It looks like American alligators might live slightly longer than Chinese alligators, based on those in captivity. The oldest captive alligators on record, into their 80s, are all of the American species.
Chinese gators are known to live to around 70 in captive programmes though. They can also reproduce into their 50s. So while the gap does seem to exist, it’s not by much. As the number of Chinese alligators in the wild is very low, and captive programmes were not widespread until the last few decades, many of the existing reptiles are still to reach old age. More data may show that the gap is wider, or smaller.
Do Alligators live longer than crocodiles?
Alligators and crocodiles have similar life spans, but crocodiles have been recorded as living longer. In the wild a crocodile can commonly reach 70, and in captivity they are known to have lived over 100 years. Some crocodiles live longer than others. The Nile Crocodile for example, doesn’t live as long as the Saltwater crocodile on average.
Impact of Habitat on lifespan
We mentioned before that young alligators are often the victim of predators, but in some regions they do better than others. In China for example, while eggs are still at risk from some species of fish and bird, wild Chinese alligators are less vulnerable to predation. Partly because there are less competing species in their range. But also because, as a critically endangered species, they are very well looked after and protected.
Alligators live hot and humid, wet, freshwater environments. But some of these places are also in demand for agriculture. In China for example, alligator habitats were pushed massively to make way for rice farming. Some fertilizers that are toxic to these animals but are used in farming also wash away into the alligators habitat. This has also decimated populations in some places.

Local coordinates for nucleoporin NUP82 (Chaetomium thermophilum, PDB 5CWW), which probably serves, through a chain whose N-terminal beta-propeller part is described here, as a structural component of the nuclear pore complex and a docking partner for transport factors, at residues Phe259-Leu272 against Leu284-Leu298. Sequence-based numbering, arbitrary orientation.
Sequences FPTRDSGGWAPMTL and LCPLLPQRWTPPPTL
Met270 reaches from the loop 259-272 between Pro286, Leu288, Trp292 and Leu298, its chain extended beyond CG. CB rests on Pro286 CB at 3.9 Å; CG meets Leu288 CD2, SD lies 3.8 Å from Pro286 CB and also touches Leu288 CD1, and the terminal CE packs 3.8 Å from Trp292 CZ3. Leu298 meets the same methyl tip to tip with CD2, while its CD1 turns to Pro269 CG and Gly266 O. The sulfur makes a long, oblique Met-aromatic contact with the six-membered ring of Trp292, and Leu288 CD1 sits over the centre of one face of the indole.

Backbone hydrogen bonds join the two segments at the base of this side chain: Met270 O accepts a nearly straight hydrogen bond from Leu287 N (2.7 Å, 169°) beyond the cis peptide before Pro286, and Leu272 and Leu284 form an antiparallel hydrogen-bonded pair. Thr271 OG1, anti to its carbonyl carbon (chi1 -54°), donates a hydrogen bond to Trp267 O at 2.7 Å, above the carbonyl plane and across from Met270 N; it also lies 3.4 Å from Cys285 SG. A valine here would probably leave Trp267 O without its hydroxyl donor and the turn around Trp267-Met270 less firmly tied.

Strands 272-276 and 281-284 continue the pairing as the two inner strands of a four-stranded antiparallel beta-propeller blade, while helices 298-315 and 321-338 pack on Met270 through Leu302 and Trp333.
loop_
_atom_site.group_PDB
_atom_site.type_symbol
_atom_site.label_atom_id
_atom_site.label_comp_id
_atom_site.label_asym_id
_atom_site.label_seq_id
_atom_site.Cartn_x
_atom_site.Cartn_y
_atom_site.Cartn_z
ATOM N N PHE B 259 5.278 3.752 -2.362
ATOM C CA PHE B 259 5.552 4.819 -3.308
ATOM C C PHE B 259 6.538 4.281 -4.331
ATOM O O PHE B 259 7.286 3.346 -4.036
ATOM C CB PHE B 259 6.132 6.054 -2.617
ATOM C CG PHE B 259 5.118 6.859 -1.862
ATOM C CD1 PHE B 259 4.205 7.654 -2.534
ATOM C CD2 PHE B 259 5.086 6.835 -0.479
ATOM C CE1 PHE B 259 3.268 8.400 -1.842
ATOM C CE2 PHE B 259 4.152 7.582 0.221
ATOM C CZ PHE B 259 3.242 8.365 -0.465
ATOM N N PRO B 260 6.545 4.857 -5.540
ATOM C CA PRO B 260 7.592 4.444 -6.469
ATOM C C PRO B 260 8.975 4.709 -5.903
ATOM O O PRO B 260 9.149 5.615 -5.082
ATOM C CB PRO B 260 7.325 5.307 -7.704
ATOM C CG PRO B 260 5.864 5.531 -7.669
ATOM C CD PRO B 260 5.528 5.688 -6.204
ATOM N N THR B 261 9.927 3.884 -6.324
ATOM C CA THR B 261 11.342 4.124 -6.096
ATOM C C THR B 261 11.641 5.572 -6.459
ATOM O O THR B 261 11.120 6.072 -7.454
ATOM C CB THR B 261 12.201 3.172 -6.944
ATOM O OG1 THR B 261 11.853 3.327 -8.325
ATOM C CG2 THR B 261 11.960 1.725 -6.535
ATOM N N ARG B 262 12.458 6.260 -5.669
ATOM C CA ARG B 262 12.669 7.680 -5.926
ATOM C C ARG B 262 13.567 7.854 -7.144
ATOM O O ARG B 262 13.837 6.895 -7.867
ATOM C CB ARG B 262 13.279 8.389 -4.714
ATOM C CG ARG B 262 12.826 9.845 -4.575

Other things that may put pressure on habitats in the future, could include extended periods of drought or flooding caused by climate change.
The Oldest Alligator
The oldest alligator ever recorded in captivity, is an American gator that has been living in Belgrade Zoo since 1937. The alligator, called Muja was at least two years old when he arrived at the zoo but his exact date of hatching is unknown. As he was already sexually mature when he arrived at the Zoo, he may have been 10-12 years old when he arrived. At any rate, that put’s Muja’s age at 85 years old at the very least, possibly 95!
Other old alligators include:
- Saturn – American alligator in Moscow Zoo, roughly 85 years old.
- Čabulītis – American alligator in Riga Zoo, roughly 75 years old.
- Smiley – American alligator in the Maritime Museum of Gothenburg, died in 1987 at 65 years old.
Smiley is the only female alligator in this list.
Crocodyloformes (the group encompassing crocodylians and other similar but extinct reptiles) evolved during the Triassic Period, about 248 million years ago. Crocodylians (a group which includes alligators, crocodiles, gharials or gavials, caiman) appeared during the Cretaceous period, about 98 million years ago, towards the end of the Mesozoic Era, the Age of Reptiles.
There are 5 extinct species and 2 extant species of alligator. All species of alligator originated in the North America area. The Chinese species broke away from the American species most likely from a population that travelled across the Bering land bridge into Chine and evolved separately as a remote species.
There were also 8 other species of subfamily Alligatorinae, all of which are now extinct. The only other member of the family Alligatoridae to exist along side the Alligator, are the species of the subfamily Caimaninae.